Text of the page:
On 4 October, 2008, I had the opportunity to visit the cemetery where several members of my family have said that Robert Stanton Carter is buried. The cemetery is located in Jackson County, Tennessee near a border with Putnam County and is known as the Whitefield or Whitfield cemetery.
The cemetery is located on a farm that adjoins a farm owned by my cousin, Joe Neal. Joe is the son of Bertie Carter Neal, sister to my mother, Martha Carter Harris. Joe and his wife have lived in this area all their lives and his wife went to a school that was near the cemetery. Joe’s mother told him that Robert Stanton Carter was buried in this cemetery and that the grave “had a little fence around it.”
Joe is experienced in leading these groups. He showed the cemetery to Larry Mabry when he was writing Jackson County Cemetery Inscriptions – 1801-2003.
Our visit to the cemetery started at Magdaline Carter Montgomery’s house, another of the Carter sisters, all children of Henry Carter and Alsie Ragland Carter. Robert Stanton Carter was their grandfather. Magdaline was going to take us to Joe’s house. Magdaline lives in Granville, Tennessee on Highway 53 which we took to Martin’s Creek. Martin’s Creek follows the creek of the same name out of Granville to the North. It twists and turns like it’s namesake until you come to Eschon Road. A left on Eschon and we were soon at Joe’s home.
Joe and his children had been stripping tobacco all day and he had just gotten back from one of several barns where he has tobacco. Sometimes I may not see Joe for years at a time but I had seen him in June at my mother’s funeral. It was good to seem him again.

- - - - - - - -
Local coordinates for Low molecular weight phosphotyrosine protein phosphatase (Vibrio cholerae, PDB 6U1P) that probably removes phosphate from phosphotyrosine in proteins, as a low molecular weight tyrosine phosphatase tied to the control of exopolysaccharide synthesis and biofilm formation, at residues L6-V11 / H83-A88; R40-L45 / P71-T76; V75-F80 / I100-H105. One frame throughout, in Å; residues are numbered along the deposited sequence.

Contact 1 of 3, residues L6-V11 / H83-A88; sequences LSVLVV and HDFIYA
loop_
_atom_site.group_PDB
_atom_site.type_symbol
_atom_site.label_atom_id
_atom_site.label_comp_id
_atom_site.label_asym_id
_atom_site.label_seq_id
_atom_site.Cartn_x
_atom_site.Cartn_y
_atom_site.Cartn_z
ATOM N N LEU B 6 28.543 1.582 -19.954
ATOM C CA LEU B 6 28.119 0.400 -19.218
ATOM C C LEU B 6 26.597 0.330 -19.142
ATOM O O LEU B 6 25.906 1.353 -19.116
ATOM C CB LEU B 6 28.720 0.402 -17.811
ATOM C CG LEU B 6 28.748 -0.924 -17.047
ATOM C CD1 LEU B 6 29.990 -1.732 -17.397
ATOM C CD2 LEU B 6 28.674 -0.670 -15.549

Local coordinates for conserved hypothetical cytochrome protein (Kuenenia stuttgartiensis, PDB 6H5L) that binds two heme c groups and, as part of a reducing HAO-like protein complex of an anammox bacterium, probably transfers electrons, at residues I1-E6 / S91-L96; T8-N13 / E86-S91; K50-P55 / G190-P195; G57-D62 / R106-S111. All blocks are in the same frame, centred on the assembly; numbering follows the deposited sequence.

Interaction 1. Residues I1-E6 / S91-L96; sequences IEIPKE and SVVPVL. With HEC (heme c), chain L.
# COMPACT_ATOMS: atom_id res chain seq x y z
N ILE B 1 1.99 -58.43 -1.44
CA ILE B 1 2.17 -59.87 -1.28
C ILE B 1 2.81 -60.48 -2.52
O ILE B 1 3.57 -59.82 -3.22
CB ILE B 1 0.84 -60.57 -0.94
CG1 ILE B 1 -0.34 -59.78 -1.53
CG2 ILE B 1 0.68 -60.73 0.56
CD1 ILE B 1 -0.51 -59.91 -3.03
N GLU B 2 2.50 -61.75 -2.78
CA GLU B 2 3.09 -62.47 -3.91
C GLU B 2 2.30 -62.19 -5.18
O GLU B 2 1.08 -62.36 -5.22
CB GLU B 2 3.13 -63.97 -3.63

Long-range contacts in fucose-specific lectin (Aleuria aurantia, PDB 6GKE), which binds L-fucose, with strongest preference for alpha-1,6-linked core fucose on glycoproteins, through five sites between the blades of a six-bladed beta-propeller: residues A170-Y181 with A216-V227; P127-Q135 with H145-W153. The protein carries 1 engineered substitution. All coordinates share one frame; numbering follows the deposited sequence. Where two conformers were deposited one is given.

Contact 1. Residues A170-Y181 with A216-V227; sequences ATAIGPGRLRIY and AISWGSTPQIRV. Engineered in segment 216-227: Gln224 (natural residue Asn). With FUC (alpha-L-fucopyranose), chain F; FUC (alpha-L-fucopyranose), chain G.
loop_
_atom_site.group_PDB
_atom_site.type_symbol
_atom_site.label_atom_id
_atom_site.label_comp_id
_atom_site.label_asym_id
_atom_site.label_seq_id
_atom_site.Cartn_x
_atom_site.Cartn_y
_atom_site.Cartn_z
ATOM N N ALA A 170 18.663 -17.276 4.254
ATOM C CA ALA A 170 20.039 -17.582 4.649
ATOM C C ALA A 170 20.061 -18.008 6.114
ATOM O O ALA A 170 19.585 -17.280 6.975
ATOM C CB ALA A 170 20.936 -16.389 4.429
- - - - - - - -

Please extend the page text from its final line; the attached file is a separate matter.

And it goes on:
The road to the cemetery fell into disuse years ago and therefore, getting to the cemetery involved crossing Joe’s farm and then going onto the adjoining farm and hiking through woods. We piled into a farm truck and went over farm roads, through pastures of goats being cared for by a very attentive Great Pyrenees and onto the adjoining farm. We stopped at a barn that belonged to the farm’s owner but Joe was using to hang tobacco.
We left the truck and started hiking through the woods. Joe told us that where we were walking had once been a road and I could see evidence of that. Parts of the road were fairly well covered with small rocks and the edges of the road bed were somewhat marked by mounds that were created when the road was built or when the adjoining land was plowed and the furrows were turned to the edge of the road. But now the road was grown up in little saplings and branches from larger trees hung down and were brushed out of the way as we walked through the canopy.
I’m guessing that we walked about a quarter of a mile from the barn when we came to the cemetery. I was expecting only a handful of graves but based on existing stones and the bounds of the cemetery pointed out by Joe, I would estimate that there were approximately seventy-five (75) graves.
The cemetery was laid out in rows and there were a number of headstones. The headstones were not the shaped granite or marble seen newer cemeteries but stones that were taken from nearby fields and crafted with the resources available in the late 1800’s. Only one stone had readable markings: “Mary Davis” and the date “1906”. The marking on Mary’s tombstone was not deep and appeared to have been handwritten; the letters were not uniform. Joe said that at one time there was another stone with markings but that someone had stolen it.
There was no evidence of a “little fence” nor was there anything else to identify any of the other graves. The entrance to cemetery was there. It left the abandoned road and went up a little slope to the cemetery—just big enough for a horse-drawn wagon to carry the deceased.